My suggestion for this is the somewhat-contrived acronym LEARN:
- eLegant – clarity, simplicity, consistency, ‘feel’, self-adapting for human factors
- Efficient – optimises use of resources, minimises wastage of resources
- Appropriate – supports and optimises support for the respective vision, aims and purpose
- Reliable – predictable, consistent, self-correcting, supports ‘single source of truth’ etc
- iNtegrated – creates, supports and optimises synergy across all systems
The point about effectiveness is that we could always do it better – which means that there’s always something new to learn.
I often link this with some of James Carse’s themes in his book Finite and Infinite Games:
a finite game is played with the purpose of winning (thus ending the game);
an infinite game is played with the purpose of continuing the play.
If we’re only playing a single finite-game that’s bounded and delimited by predefined rules, then effectiveness doesn’t really matter – or rather, effectiveness is defined as ‘winning the game, within the rules of the game’. We need to learn the rules (or, in too many cases, learn them so as to find loopholes to exploit…) – but once the game is over, there’s nothing more to learn. We won, or we lost – that’s it.
But the moment we’re playing more than one game, it’s no longer about just that one set of rules – our finite-game is in the context of an infinite-game. (At this point, hunting for loopholes to exploit is something we’d want to dissuade, because it destroys the shared-purpose of the game…) And effectiveness in that sense above really starts to matter:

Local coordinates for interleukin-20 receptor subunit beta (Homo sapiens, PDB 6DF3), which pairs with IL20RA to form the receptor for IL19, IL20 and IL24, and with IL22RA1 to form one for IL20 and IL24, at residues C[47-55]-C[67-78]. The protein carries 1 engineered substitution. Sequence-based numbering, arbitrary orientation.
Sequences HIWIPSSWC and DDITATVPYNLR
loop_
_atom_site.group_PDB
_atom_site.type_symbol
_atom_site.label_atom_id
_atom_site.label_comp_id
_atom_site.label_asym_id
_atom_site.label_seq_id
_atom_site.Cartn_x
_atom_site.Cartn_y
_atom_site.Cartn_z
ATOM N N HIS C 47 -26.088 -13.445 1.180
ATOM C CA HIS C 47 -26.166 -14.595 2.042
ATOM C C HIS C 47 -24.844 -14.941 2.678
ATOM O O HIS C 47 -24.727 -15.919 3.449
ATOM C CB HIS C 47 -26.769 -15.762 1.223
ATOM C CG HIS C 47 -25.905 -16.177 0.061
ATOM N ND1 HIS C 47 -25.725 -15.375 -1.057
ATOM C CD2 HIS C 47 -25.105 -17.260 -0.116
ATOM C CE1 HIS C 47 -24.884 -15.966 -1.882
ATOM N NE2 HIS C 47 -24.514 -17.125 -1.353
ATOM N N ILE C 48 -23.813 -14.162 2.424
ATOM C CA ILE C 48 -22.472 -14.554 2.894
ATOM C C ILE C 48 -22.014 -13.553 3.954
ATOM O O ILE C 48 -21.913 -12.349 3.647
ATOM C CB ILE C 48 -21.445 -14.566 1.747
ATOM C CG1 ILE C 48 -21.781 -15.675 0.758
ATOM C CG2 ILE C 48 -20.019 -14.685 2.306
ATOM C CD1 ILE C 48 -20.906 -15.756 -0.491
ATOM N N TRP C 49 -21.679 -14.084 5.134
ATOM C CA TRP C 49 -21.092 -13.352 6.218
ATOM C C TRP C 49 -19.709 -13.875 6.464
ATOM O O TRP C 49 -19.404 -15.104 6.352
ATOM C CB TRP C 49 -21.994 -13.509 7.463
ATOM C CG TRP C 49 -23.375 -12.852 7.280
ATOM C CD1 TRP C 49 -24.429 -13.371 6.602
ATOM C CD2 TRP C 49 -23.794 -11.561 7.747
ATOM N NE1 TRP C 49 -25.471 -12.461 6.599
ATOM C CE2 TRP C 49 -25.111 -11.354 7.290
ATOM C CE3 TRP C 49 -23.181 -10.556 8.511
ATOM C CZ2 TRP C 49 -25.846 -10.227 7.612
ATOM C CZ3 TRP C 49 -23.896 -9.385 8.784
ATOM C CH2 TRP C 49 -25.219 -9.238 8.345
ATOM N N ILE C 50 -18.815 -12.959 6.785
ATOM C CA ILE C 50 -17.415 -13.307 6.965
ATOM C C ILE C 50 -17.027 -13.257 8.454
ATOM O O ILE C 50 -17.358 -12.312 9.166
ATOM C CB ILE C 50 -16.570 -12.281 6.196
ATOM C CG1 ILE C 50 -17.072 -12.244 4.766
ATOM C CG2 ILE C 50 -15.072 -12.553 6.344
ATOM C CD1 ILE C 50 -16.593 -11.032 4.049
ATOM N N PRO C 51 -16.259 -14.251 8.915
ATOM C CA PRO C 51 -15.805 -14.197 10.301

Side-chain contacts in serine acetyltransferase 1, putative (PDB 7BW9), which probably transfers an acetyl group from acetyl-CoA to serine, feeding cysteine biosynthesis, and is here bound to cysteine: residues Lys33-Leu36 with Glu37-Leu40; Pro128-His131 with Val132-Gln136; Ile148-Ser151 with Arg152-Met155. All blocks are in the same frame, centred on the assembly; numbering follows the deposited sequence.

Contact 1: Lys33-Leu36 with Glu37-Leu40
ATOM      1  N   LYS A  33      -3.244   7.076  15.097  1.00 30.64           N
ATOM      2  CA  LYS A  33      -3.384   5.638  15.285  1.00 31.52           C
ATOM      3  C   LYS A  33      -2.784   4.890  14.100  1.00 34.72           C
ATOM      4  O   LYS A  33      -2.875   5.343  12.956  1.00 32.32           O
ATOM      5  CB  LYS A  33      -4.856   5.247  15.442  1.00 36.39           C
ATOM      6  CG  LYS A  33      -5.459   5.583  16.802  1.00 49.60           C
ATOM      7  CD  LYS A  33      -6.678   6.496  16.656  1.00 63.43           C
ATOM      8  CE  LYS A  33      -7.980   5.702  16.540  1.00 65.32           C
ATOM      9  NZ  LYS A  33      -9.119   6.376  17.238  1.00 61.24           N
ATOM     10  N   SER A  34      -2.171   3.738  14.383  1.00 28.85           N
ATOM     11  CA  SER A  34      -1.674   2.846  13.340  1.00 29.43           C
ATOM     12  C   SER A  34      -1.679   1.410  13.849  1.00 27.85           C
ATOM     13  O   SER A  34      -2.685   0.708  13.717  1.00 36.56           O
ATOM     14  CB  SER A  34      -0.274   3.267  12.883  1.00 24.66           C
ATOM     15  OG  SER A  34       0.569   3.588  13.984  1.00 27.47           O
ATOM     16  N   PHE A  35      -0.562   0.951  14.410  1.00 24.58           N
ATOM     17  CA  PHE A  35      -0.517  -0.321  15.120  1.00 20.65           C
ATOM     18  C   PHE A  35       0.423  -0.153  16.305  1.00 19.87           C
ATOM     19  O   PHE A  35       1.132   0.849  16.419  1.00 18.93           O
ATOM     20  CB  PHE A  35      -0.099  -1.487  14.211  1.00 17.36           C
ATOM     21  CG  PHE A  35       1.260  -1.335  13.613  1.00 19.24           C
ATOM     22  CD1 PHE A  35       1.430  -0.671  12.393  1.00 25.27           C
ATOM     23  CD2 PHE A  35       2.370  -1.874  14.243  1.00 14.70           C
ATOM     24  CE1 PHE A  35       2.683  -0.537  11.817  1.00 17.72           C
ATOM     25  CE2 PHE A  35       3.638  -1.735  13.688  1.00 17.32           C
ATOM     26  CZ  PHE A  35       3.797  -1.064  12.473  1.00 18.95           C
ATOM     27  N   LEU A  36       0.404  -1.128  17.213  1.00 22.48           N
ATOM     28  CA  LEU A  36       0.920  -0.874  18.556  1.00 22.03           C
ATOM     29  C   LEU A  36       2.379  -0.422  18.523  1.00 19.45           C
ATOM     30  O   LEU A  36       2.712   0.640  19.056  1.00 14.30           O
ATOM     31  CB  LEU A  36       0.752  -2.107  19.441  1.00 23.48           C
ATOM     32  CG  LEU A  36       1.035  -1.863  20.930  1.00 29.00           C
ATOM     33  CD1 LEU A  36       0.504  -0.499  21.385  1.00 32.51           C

- elegant: design for human-factors helps people stay focussed, remember what they’ve learnt about plans and strategy, self-adapt to changing circumstances, apply their own ‘body-learning’ in real-time
- efficient: manage energy, resources, not just to the end of this game but onward to the next, and the next
- appropriate: keep ‘on-purpose’, not just in terms of winning this game, but engagement in the whole shared-enterprise around the game, such that every stakeholder wins in one sense or another
- reliable: not just to win this one game, but to keep on winning, creating ‘wins’ for the entire shared-enterprise
- integrated: every element supports everything else, across every finite-game and across the overall infinite-game of the shared-enterprise
In short, we need to LEARN – and keep a focus on LEARNing.
There are plenty of well-known frameworks for this, including:
- PDCA – the Plan, Do, Check, Act cycle
- OODA – the Observe, Orient, Decide, Act cycle
- Action Learning / Action Research
- AAR – After Action Review
And for what it’s worth, there are all the frameworks that I’ve developed for this, around whole-enterprise architectures and the like, such as SCAN, SCORE, Five Elements, Enterprise Canvas and the ‘This’ game.
It might also be useful to link all of this to another LEARN acronym, that I described a few years back in the post ‘The LEARN principle‘:
So keep the focus on LEARNing.
eLegant, Efficient, Reliable, Appropriate, iNtegrated.
That’s one way we can help to create effectiveness in the enterprise.
Just another idea to play with, perhaps?